Until WNSH’s sign-on in early 2013, the 94.7 MHz signal was the home for Harold Camping and his Family Radio-branded Christian Talk and Teaching programming. It had been WFME since 1964, and largely considered a Northern New Jersey radio station with limited coverage of New York City.

While the station had a 23.5kw Class B signal, multipath problems in Manhattan created many obstacles for WNSH and, before that, WFME. A Construction Permit for 40kw has helped ease that issue, using a tower site within sight of MetLife Stadium in East Rutherford, N.J.


In related news, Audacy is looking for a skilled Programming Coordinator to provide project management and administrative support to the core programming leadership group in New York City.

Among the job’s responsibilities, the coordinator will assist in the planning and organizational management tasks around programming, content and creative with a large portfolio of radio stations and digital content platforms; and help develop and implement consumer marketing and advertising campaigns in select markets to drive ratings.


  1. Doesn’t this really just send more folks over to ‘light FM’?
    Guess what the marketing geniuses wanted was the kids living in the basement, not the parents that own the house…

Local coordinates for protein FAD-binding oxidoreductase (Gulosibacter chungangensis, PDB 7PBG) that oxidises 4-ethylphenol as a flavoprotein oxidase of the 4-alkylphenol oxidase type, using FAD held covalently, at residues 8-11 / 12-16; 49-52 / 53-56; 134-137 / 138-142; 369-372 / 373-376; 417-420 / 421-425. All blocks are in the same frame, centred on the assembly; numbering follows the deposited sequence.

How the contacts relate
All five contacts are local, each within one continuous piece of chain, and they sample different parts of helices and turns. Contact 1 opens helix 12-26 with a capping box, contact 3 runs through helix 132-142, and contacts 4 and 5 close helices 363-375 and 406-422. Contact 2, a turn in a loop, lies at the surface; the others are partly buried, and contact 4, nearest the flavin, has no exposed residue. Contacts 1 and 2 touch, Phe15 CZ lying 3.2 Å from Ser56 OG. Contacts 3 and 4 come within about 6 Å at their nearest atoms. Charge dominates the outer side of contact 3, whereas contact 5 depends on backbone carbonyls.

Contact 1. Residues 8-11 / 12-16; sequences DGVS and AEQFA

• If I like Country music and I live in Bergen County NJ, I will go to Spotify, or Sirius XM, not “Lite FM.” As far as The Block’s listeners — those are the people looking to buy a home or a car and start families, not their parents who have the desire to retire but cannot and may have more disposable income, but aren’t active spenders in the New York Tri-State Area. “The Block” makes sense. But, the way it was handled and the absence of Country in New York is what is getting scrutinized. Nashville needs to market Country music to Asians, Hispanics and Blacks. That’s New York in 2021. Without them, you’re better off being “New Jersey Country” and putting it on a Morristown station.

  2. My new favorite station! Many have been wanting a throwback station for a very long time in this area. Thank you!